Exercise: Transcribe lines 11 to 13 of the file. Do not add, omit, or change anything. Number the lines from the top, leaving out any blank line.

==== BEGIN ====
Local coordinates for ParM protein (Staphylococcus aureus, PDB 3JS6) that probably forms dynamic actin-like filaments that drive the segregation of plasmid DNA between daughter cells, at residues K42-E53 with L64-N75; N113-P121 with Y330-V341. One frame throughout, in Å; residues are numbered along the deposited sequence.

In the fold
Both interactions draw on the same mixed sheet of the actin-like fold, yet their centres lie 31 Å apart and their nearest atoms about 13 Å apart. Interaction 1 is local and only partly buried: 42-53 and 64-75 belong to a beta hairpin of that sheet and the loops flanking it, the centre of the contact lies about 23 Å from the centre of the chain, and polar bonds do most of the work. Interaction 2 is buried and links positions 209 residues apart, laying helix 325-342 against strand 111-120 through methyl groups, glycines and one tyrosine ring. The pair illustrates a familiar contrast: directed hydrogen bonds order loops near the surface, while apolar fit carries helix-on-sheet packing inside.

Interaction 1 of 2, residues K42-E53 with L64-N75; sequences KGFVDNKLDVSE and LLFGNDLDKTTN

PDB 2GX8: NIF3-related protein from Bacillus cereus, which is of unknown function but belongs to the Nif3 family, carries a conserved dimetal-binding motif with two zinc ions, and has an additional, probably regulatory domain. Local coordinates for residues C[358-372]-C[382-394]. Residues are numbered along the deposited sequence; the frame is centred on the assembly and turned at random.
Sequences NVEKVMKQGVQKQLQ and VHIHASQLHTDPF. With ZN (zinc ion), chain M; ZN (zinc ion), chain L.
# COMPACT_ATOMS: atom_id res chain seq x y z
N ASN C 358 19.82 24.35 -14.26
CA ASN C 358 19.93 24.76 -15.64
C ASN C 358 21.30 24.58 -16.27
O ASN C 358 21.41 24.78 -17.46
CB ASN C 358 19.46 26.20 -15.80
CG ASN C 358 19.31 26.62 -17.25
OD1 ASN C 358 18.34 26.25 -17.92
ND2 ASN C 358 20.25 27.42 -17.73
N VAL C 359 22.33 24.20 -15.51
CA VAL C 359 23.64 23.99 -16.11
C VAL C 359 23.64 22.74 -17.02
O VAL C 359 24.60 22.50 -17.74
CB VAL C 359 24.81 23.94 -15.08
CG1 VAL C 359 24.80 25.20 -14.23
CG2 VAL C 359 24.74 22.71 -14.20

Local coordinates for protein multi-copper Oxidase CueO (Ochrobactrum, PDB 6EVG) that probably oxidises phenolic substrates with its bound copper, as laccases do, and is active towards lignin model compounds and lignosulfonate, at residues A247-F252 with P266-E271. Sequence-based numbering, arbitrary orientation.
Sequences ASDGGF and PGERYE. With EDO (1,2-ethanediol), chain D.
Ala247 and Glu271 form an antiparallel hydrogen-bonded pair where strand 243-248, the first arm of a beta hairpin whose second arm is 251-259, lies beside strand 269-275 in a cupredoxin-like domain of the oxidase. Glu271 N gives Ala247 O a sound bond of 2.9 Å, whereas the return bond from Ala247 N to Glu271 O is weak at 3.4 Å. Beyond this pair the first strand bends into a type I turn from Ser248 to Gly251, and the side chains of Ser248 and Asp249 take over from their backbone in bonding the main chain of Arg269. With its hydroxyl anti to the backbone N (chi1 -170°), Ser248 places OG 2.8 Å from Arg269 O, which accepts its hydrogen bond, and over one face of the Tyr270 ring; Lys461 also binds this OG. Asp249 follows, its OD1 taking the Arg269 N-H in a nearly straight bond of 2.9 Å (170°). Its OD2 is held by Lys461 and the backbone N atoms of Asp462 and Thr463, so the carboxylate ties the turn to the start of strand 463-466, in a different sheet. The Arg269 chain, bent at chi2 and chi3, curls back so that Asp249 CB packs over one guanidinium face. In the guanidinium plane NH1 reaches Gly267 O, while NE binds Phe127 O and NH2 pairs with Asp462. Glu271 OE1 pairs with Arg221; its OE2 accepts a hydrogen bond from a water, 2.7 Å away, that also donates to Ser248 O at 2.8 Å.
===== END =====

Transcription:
O ASN C 358 21.41 24.78 -17.46
CB ASN C 358 19.46 26.20 -15.80
CG ASN C 358 19.31 26.62 -17.25